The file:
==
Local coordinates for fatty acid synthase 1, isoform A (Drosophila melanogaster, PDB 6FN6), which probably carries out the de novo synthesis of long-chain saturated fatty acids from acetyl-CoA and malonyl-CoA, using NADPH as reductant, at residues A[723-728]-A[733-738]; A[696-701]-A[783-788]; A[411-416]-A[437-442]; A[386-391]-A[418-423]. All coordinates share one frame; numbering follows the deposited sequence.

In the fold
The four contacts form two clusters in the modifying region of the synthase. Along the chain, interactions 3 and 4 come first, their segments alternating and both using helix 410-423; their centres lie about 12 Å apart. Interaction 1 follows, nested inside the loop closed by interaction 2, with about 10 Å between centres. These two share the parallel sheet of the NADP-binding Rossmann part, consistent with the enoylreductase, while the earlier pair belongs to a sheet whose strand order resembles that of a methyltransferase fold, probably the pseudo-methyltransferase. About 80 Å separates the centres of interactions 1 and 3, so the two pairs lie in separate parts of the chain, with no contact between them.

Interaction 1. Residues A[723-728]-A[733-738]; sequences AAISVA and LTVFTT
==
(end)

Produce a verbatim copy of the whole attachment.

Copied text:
Local coordinates for fatty acid synthase 1, isoform A (Drosophila melanogaster, PDB 6FN6), which probably carries out the de novo synthesis of long-chain saturated fatty acids from acetyl-CoA and malonyl-CoA, using NADPH as reductant, at residues A[723-728]-A[733-738]; A[696-701]-A[783-788]; A[411-416]-A[437-442]; A[386-391]-A[418-423]. All coordinates share one frame; numbering follows the deposited sequence.

In the fold
The four contacts form two clusters in the modifying region of the synthase. Along the chain, interactions 3 and 4 come first, their segments alternating and both using helix 410-423; their centres lie about 12 Å apart. Interaction 1 follows, nested inside the loop closed by interaction 2, with about 10 Å between centres. These two share the parallel sheet of the NADP-binding Rossmann part, consistent with the enoylreductase, while the earlier pair belongs to a sheet whose strand order resembles that of a methyltransferase fold, probably the pseudo-methyltransferase. About 80 Å separates the centres of interactions 1 and 3, so the two pairs lie in separate parts of the chain, with no contact between them.

Interaction 1. Residues A[723-728]-A[733-738]; sequences AAISVA and LTVFTT